A little anecdote to this thread:
When I was an apprentice in engineering college (UK Military, in the 60's),
I had an instructor who's job it was to teach us "basic electricity". Back
in the barrack block in the evenings I was building my second radio
transmitter. It delivered 40-Watts, using an 807 final stage.
During one of the first daily lessons the instructor, a Flight Lieutenant
Barker, told us:
"Current cannot flow unless there is a complete closed circuit. If I had a
source of voltage: two contacts with 1000 Volts between them, then I could
safely touch just ONE contact and not feel anything at all. I could only get
a shock if there current flowing from one terminal to another, or Earth."
The following day we all sat in the classroom, and the following
conversation took place:
FS: "Lythall! What IS that hideous contraption on your desk?"
ME: "Yesterday you said that if you had 2 terminals with a 1000 Volts ..."
FS: "Yes, but what is that to do with that - er - THING on your desk?"
ME: "This thing, sir, is a 350v-0-350v mains isolation transformer and there
are 700 volts between these two terminals, here. Yesterday you said you
could touch them and not feel a thing."
Old "Barky" (although he was quite young) was quite brave and took up the
challenge. He used a 1000v Bridge MEGGA to check the primary/secondary
isolation, then he wired 3x mains light-bulbs in series and connected them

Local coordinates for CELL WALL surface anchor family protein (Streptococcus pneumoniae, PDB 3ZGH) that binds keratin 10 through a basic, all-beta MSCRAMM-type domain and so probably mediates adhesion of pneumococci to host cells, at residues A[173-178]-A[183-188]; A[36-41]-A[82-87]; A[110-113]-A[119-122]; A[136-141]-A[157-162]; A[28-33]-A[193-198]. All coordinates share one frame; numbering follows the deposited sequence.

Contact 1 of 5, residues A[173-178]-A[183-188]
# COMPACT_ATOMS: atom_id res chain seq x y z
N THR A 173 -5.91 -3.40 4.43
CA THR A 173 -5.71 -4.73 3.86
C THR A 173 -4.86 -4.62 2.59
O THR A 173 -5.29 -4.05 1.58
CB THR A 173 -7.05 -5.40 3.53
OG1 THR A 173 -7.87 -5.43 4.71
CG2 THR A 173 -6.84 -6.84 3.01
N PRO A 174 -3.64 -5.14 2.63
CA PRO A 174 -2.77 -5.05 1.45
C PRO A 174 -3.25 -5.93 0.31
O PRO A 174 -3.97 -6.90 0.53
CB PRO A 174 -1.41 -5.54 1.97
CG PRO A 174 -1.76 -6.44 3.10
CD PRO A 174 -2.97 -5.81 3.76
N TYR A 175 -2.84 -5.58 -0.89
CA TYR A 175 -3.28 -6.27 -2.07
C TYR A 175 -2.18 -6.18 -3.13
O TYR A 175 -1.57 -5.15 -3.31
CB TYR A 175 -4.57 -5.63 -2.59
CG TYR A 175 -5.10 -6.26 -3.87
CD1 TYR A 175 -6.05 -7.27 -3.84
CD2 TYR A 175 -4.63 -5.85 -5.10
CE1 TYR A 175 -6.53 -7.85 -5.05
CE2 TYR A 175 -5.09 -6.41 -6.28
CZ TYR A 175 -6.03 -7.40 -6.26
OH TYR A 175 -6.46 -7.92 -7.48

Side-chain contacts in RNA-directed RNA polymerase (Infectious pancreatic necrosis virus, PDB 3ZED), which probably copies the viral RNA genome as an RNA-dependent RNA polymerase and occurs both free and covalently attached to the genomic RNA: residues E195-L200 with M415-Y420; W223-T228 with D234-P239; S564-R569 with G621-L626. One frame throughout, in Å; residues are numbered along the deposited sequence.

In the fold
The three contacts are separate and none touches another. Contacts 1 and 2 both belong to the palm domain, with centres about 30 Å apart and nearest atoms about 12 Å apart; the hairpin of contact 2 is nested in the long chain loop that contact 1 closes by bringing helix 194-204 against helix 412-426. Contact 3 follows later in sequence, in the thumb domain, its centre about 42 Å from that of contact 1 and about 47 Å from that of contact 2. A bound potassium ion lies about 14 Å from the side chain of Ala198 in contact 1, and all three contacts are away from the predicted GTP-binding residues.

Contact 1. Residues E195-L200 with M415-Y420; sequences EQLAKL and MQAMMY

to the secondary. He stood on dry wooden duct-boards, and a rubber mat, and
then plugged in the transformer. He measured the voltages with an AVO for us
all to see. He put one hand in his pocket and touched one terminal with his
other hand. Nothing! He was most definitely alive. He then moved his hand to
touch the other terminal, and with a painless grin on his face, yet these
three 240v lamps were still grinding red-hot.
FS: "Now Lythall, do you believe that I can safely touch one terminal?"
ME: "Yes sir!"
FS: "Do you have confidence in my teachings?"
ME: "Yes sir!"
(Then with an evil glint in his eye he said:)
FS: "Good! Now Lythall, it is YOUR turn to come up here and show the rest of
the class just how safe it is. You can repeat what I have just done."
Those were the days! There is no way a teacher could ever use such teaching
techniques today. But we all learned a lesson that day. Although I was quite
advance, far ahead of the other students, thanks to Amateur Radio, I still
learned to treat instructors with respect. I also gained a lot of self
confidence, for a mid-teenager.
Best regards Hairy Lethall - oeieio(at)hotmail(dot)com